• Search Google Scholar
    • Export Citation
  • 39.

    Bulach DM et al. 2006. Genome reduction in Leptospira borgpetersenii reflects limited transmission potential. Proc Natl Acad Sci USA 103: 1456014565.

    • Search Google Scholar
    • Export Citation
  • 40.

    Schreier S, Doungchawee G, Chadsuthi S, Triampo D, Triampo W, 2013. Leptospirosis: current situation and trends of specific laboratory tests. Expert Rev Clin Immunol 9: 263280.

    • Search Google Scholar
    • Export Citation
  • 41.

    Agampodi SB, Matthias MA, Moreno AC, Vinetz JM, 2012. Utility of quantitative polymerase chain reaction in leptospirosis diagnosis: association of level of leptospiremia and clinical manifestations in Sri Lanka. Clin Infect Dis 54: 12491255.

    • Search Google Scholar
    • Export Citation
  • 42.

    Thaipadungpanit J et al. 2011. Diagnostic accuracy of real-time PCR assays targeting 16S rRNA and LipL32 genes for human leptospirosis in Thailand: a case-control study. PLoS One 6: e16236.

    • Search Google Scholar
    • Export Citation
  • 43.

    Haake DA, Levett PN, 2015. Leptospirosis in humans. Curr Top Microbiol Immunol 387: 6597.

  • 44.

    Tamura K, 1992. Estimation of the number of nucleotide substitutions when there are strong transition-transversion and G+C-content biases. Mol Biol Evol 9: 678687.

    • Search Google Scholar
    • Export Citation
  • 45.

    Jolley KA, Maiden MC, 2016. Leptospira spp. MLST Databases. Available at: http://pubmlst/org/leptospira. Accessed February 6, 2019.

 
 
 
 
 
 
 
 
 
 
 
 
 
 
 
 
 
 
 

 

 

 

Molecular Detection and Typing of Pathogenic Leptospira in Febrile Patients and Phylogenetic Comparison with Leptospira Detected among Animals in Tanzania

View More View Less
  • 1 Boyd Orr Centre for Population and Ecosystem Health, Institute of Biodiversity, Animal Health and Comparative Medicine, University of Glasgow, Glasgow, United Kingdom;
  • | 2 Centre for International Health, University of Otago, Dunedin, New Zealand;
  • | 3 Department of Medicine, University of Otago, Christchurch, New Zealand;
  • | 4 Bacterial Special Pathogens Branch, US Centers for Disease Control and Prevention, Atlanta, Georgia;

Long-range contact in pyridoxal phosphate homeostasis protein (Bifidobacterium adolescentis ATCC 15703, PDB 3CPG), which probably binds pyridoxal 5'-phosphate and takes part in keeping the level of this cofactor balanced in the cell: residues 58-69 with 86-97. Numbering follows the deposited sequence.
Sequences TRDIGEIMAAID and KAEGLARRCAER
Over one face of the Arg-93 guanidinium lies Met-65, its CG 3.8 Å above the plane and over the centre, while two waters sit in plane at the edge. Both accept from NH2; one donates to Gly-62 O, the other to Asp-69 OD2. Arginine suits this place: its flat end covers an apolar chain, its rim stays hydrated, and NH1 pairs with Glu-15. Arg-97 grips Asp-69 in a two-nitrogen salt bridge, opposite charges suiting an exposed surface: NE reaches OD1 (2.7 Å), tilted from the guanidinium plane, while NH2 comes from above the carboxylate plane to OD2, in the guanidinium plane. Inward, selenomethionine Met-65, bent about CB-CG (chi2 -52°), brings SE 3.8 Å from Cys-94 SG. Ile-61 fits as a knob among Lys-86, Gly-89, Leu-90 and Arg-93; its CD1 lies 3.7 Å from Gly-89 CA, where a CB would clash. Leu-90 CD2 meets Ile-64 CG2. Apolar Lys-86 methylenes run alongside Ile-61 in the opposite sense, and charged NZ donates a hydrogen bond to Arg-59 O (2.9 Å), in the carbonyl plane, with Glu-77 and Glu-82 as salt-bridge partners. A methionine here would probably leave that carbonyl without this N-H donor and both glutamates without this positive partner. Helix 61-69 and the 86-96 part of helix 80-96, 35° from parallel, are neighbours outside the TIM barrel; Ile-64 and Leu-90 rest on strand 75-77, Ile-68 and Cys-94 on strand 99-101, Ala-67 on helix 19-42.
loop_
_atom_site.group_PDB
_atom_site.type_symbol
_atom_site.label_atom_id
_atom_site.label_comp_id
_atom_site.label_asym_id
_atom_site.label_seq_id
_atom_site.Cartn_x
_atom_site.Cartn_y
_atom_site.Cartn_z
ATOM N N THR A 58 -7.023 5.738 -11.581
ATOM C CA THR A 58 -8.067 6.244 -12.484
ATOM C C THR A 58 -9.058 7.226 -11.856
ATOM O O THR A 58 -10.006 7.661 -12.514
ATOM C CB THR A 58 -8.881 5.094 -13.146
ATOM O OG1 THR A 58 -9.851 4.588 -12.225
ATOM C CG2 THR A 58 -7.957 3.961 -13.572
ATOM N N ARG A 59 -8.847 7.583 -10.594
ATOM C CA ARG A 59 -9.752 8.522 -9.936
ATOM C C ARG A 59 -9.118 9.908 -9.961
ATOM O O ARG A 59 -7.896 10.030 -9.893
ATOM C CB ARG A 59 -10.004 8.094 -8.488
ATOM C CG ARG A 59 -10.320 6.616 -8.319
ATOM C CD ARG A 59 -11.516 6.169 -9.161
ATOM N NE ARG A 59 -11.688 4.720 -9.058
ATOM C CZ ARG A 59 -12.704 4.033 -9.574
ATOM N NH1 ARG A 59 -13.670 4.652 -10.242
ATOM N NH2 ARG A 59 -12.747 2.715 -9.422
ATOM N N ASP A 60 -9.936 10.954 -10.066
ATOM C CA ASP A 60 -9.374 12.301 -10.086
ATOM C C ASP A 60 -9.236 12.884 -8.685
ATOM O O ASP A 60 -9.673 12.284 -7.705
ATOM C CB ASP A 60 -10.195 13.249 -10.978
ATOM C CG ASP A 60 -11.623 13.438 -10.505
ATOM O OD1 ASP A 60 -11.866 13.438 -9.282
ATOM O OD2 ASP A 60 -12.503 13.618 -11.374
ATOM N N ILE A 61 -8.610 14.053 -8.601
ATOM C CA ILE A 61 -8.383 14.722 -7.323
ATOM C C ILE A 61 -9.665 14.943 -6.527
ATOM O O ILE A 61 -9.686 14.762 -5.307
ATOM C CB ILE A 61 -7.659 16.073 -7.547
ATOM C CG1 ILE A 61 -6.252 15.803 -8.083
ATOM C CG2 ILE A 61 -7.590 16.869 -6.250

• | 5 Division of Infectious Diseases and International Health, Duke University Medical Center, Durham, North Carolina;
  • | 6 Duke Global Health Institute, Duke University, Durham, North Carolina;
  • | 7 Programme for Emerging Infectious Diseases, Duke-National University of Singapore Medical School, Singapore, Singapore;
  • | 8 Mawenzi Regional Referral Hospital, Moshi, Tanzania;
  • | 9 Department of Veterinary Medicine and Public Health, Sokoine University of Agriculture, Morogoro, Tanzania;
  • | 10 Kilimanjaro Christian Medical Centre, Moshi, Tanzania;
  • | 11 Kilimanjaro Christian Medical University College, Tumaini University, Moshi, Tanzania;
  • | 12 Kilimanjaro Clinical Research Institute, Moshi, Tanzania

Molecular data are required to improve our understanding of the epidemiology of leptospirosis in Africa and to identify sources of human infection. We applied molecular methods to identify the infecting Leptospira species and genotypes among patients hospitalized with fever in Tanzania and compared these with Leptospira genotypes detected among animals in Tanzania to infer potential sources of human infection. We performed lipL32 real-time PCR to detect the presence of pathogenic Leptospira in acute-phase plasma, serum, and urine samples obtained from study participants with serologically confirmed leptospirosis and participants who had died with febrile illness. Leptospira blood culture was also performed. In positive specimens, we performed species-specific PCR and compared participant Leptospira secY sequences with Leptospira reference sequences and sequences previously obtained from animals in Tanzania. We detected Leptospira DNA in four (3.6%) of 111 participant blood samples. We detected Leptospira borgpetersenii (one participant, 25.0%), Leptospira interrogans (one participant, 25.0%), and Leptospira kirschneri (one participant, 25.0%) (one [25%] undetermined). Phylogenetic comparison of secY sequence from the L. borgpetersenii and L. kirschneri genotypes detected from participants was closely related to but distinct from genotypes detected among local livestock species. Our results indicate that a diverse range of Leptospira species is causing human infection. Although our analysis suggests a close relationship between Leptospira genotypes found in people and livestock, continued efforts are needed to obtain more Leptospira genetic material from human leptospirosis cases to help prioritize Leptospira species and genotypes for control.

INTRODUCTION